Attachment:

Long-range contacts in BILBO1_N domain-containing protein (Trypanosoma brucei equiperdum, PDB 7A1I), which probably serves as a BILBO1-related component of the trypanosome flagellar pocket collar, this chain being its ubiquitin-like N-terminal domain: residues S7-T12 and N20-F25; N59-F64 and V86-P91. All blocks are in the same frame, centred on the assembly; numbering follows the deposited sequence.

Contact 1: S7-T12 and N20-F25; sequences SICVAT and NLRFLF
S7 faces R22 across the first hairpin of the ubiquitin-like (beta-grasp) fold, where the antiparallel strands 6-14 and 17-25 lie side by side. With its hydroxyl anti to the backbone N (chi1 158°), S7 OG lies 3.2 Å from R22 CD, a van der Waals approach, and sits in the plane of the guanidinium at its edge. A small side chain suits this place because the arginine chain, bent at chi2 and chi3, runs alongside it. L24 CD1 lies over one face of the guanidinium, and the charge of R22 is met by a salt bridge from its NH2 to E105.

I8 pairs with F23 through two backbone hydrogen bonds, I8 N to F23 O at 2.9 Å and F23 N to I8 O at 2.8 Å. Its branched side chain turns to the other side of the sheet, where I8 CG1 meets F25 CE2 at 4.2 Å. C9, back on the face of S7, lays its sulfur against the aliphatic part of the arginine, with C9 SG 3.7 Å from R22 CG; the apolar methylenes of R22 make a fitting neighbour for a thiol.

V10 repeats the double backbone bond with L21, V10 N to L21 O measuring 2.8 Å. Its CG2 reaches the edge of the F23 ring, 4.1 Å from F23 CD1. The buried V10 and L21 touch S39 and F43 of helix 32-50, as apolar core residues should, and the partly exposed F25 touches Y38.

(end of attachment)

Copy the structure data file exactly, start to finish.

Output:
Long-range contacts in BILBO1_N domain-containing protein (Trypanosoma brucei equiperdum, PDB 7A1I), which probably serves as a BILBO1-related component of the trypanosome flagellar pocket collar, this chain being its ubiquitin-like N-terminal domain: residues S7-T12 and N20-F25; N59-F64 and V86-P91. All blocks are in the same frame, centred on the assembly; numbering follows the deposited sequence.

Contact 1: S7-T12 and N20-F25; sequences SICVAT and NLRFLF
S7 faces R22 across the first hairpin of the ubiquitin-like (beta-grasp) fold, where the antiparallel strands 6-14 and 17-25 lie side by side. With its hydroxyl anti to the backbone N (chi1 158°), S7 OG lies 3.2 Å from R22 CD, a van der Waals approach, and sits in the plane of the guanidinium at its edge. A small side chain suits this place because the arginine chain, bent at chi2 and chi3, runs alongside it. L24 CD1 lies over one face of the guanidinium, and the charge of R22 is met by a salt bridge from its NH2 to E105.

I8 pairs with F23 through two backbone hydrogen bonds, I8 N to F23 O at 2.9 Å and F23 N to I8 O at 2.8 Å. Its branched side chain turns to the other side of the sheet, where I8 CG1 meets F25 CE2 at 4.2 Å. C9, back on the face of S7, lays its sulfur against the aliphatic part of the arginine, with C9 SG 3.7 Å from R22 CG; the apolar methylenes of R22 make a fitting neighbour for a thiol.

V10 repeats the double backbone bond with L21, V10 N to L21 O measuring 2.8 Å. Its CG2 reaches the edge of the F23 ring, 4.1 Å from F23 CD1. The buried V10 and L21 touch S39 and F43 of helix 32-50, as apolar core residues should, and the partly exposed F25 touches Y38.